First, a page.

En poursuivant votre navigation sur ce site, vous acceptez l'utilisation de cookies. Ces derniers assurent le bon fonctionnement de nos services. En savoir plus.


Interview with David Liss

After we have published a chronical about his novel,  The ethical assassin,   lastly translated  in French language, David Liss answers to our questions.

Vous trouverez ici la version française de l'entretien.


Jacques. How would you introduce yourself to French readers who don't know you yet, and are about to discover you as the author of " The ethical assassin" ?

 David Liss. I am primarily a writer of historical fiction, and most of my work deals with aspects of financial history.  I also write comic books and the occasional horror short story. 

 J. How did it happen that you got the desire to write, and especially to be fond of writing thriller books, mystery and suspense?

 David Liss. For as long as I can remember, I have wanted to write stories.  I’ve always love narrative, and for most of my life I was trying to figure out how to construct narratives myself.  Fortunately, I eventually figured it out – more or less, anyhow.  I don’t see myself as being more interested in thrillers or mysteries than other forms of writing, but I do think that all traditional fiction is suspense fiction.  Readers want to know what will happen next and why, even if the mystery is who a particular character will marry or whether or not (or how) they will find happiness.  In my own writing, I like to put together stories where the stakes are high and the character face serious problems.  It is simply how I like doing things.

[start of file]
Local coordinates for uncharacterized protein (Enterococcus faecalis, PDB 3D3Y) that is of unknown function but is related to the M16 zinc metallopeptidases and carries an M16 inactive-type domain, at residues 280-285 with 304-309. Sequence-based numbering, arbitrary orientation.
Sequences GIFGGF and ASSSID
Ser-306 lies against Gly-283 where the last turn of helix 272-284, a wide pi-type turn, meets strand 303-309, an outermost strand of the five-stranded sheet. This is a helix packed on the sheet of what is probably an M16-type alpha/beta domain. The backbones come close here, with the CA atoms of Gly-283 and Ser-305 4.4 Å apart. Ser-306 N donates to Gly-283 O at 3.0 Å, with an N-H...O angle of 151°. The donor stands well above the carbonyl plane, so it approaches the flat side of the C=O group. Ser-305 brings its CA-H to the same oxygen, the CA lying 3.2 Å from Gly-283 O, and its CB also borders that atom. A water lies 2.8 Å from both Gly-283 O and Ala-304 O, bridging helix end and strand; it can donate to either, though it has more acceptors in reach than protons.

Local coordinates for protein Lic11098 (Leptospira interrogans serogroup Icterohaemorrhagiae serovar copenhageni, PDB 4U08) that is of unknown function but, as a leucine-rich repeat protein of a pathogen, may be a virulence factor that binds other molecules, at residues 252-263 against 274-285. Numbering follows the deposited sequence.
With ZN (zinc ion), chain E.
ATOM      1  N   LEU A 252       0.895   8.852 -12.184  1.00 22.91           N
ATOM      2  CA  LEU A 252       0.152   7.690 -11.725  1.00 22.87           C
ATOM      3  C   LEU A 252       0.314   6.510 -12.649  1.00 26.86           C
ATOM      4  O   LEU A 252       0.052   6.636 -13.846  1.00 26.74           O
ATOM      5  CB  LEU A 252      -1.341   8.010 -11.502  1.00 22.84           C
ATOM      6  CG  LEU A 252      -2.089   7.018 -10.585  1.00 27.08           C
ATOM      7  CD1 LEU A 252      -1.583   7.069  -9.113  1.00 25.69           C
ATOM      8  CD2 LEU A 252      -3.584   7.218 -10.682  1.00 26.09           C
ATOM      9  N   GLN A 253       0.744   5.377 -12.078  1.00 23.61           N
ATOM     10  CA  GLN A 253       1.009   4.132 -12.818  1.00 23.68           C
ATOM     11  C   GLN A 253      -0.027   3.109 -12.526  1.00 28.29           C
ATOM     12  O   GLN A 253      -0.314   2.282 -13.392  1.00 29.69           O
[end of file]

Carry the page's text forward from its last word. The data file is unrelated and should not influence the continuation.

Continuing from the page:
J. Who are or have been the writers who influence(d) you?

 David Liss. I think I am influenced by every book I read, good or bad.  I always tell aspiring writers that every time they read, they should reverse engineer the material.  If a book is good, figure out what makes it work.  If it is bad, figure out what it is doing wrong.

 J. Your first two novels published in France: " A Conspiracy of Paper " and " The Coffee Trader" targeted the financial world, but " The ethical assassin", all the while being a remarkably well made suspense novel, offers here and there a philosophical twist. Why this new orientation of your writing?

 David Liss. I’ve always believed I should write the book I want to write when I want to write it.  I’ve always enjoyed contemporary fiction, and I loved the idea of writing a caper novel based on my own experiences as a door-to-door encyclopedia salesman.  It’s not a new orientation in the sense that I’ve gone back to writing historical fiction.  However, it is something I enjoyed and hope to do again.

 J. Against all expectations, you turned Melford Kean into a both sympathetic and passionately interesting character, is this a literary challenge that you assigned to yourself?

 David Liss. Yes, I knew he was going to be the spokesperson for a position most readers would find disagreeable, so I set out to write him so he would be both charismatic and strange.  He was a very fun character to write, so I hope readers enjoy him.

J. Are animal rights and animal causes activists, whom you met while researching data and whose names you quote in acknowledgements and thanks, such radicals as Melford? Are they, too, capable of violent actions, even to the point of killing people in order to save animal's lives?